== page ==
MLK points out not all laws just

Published on Sunday, 19 January 2014 20:48 - Written by

Editor’s note: In honor of Martin Luther King Jr. Day, today, we offer excerpts from one of his more salient writings. It’s not the I Have a Dream speech, as important to America as that was. We present portions of his Letter from a Birmingham Jail, a missive to fellow ministers dated April 16, 1963:

My Dear Fellow Clergymen:

While confined here in the Birmingham city jail, I came across your recent statement calling my present activities unwise and untimely… I want to try to answer your statement in what I hope will be patient and reasonable terms…

I am in Birmingham because injustice is here…

Injustice anywhere is a threat to justice everywhere. We are caught in an inescapable network of mutuality, tied in a single garment of destiny. Whatever affects one directly, affects all indirectly. Never again can we afford to live with the narrow, provincial outside agitator idea. Anyone who lives inside the United States can never be considered an outsider anywhere within its bounds. …

In any nonviolent campaign there are four basic steps: collection of the facts to determine whether injustices exist; negotiation; self-purification; and direct action. We have gone through all these steps in Birmingham. There can be no gainsaying the fact that racial injustice engulfs this community. Birmingham is probably the most thoroughly segregated city in the United States. Its ugly record of brutality is widely known…

You are quite right in calling for negotiation. Indeed, this is the very purpose of direct action. Nonviolent direct action seeks to create such a crisis and foster such a tension that a community which has constantly refused to negotiate is forced to confront the issue …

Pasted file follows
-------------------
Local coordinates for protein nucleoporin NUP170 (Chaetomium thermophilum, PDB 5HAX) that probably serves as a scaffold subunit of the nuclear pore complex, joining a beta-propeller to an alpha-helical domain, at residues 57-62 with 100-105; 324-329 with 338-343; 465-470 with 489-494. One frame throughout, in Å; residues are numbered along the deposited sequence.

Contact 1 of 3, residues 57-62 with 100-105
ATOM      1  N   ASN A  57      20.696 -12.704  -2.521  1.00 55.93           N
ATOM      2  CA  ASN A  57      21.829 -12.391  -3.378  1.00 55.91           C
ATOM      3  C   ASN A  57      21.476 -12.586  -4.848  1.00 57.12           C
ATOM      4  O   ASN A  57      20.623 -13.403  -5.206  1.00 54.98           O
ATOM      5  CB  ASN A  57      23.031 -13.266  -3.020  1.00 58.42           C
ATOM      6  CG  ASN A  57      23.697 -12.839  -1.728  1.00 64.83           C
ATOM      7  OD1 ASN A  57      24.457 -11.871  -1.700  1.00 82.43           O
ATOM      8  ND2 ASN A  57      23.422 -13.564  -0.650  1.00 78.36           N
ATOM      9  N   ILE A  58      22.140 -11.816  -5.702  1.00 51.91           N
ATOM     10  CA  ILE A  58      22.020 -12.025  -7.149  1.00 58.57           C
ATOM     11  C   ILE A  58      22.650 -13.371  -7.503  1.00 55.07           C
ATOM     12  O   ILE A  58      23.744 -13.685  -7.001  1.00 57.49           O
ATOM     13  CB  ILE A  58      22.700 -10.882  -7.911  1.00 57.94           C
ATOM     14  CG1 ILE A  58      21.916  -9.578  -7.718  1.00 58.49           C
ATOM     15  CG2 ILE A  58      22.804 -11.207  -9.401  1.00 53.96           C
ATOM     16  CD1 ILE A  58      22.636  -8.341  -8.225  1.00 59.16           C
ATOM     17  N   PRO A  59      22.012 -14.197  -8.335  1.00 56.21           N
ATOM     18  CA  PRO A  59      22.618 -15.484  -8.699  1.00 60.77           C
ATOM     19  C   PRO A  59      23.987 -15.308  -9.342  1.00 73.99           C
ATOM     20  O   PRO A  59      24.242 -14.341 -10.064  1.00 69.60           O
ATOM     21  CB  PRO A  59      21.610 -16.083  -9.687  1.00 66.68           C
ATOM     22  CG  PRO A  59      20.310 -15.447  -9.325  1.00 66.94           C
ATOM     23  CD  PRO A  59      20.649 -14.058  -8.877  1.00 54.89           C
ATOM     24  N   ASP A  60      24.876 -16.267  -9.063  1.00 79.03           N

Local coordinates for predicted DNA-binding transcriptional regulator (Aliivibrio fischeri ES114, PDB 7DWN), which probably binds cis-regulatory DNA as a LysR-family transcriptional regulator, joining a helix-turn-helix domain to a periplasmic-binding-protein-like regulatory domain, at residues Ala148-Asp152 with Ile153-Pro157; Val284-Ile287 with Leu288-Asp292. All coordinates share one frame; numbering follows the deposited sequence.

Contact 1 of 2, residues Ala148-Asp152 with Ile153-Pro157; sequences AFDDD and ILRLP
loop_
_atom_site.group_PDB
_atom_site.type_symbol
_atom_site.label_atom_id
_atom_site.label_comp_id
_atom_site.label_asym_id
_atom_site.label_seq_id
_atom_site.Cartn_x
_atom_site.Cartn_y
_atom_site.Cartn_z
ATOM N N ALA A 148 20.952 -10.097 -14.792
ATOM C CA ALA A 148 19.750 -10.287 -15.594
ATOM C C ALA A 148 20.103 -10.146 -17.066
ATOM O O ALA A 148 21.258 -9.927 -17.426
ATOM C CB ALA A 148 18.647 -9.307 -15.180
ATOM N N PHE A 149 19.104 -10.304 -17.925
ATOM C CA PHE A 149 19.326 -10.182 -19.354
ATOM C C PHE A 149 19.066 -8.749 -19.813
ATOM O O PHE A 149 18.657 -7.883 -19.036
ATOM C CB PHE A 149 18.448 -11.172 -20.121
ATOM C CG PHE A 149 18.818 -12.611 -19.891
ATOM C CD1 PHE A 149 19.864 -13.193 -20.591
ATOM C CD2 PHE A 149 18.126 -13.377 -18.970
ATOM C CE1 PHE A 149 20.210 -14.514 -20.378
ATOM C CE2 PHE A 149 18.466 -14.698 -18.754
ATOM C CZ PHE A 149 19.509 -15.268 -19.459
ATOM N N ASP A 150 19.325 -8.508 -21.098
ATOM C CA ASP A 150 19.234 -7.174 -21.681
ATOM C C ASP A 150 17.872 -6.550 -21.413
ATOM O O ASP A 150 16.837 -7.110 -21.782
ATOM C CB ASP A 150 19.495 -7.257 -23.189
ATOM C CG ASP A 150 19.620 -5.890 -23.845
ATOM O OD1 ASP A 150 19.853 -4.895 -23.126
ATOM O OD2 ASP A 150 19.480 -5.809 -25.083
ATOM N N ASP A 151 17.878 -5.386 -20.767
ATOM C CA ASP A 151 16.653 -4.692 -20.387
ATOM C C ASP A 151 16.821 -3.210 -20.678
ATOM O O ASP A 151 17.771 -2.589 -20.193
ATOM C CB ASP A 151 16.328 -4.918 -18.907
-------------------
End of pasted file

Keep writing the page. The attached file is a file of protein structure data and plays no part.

Since we so diligently urge people to obey the Supreme Court’s decision of 1954 outlawing segregation in the public schools, at first glance it may seem rather paradoxical for us consciously to break laws. One may well ask: How can you advocate breaking some laws and obeying others? The answer lies in the fact that there are two types of laws: just and unjust. I would be the first to advocate obeying just laws. One has not only a legal but a moral responsibility to obey just laws. Conversely, one has a moral responsibility to disobey unjust laws. I would agree with St. Augustine that an unjust law is no law at all. …

Though I was initially disappointed at being categorized as an extremist, as I continued to think about the matter I gradually gained a measure of satisfaction from the label. Was not Jesus an extremist for love: Love your enemies, bless them that curse you, do good to them that hate you, and pray for them which despitefully use you...

So the question is not whether we will be extremists, but what kind of extremists we will be. Will we be extremists for hate or for love? Will we be extremists for the preservation of injustice or for the extension of justice?

Yours for the cause of Peace and

Brotherhood,

Martin Luther King, Jr.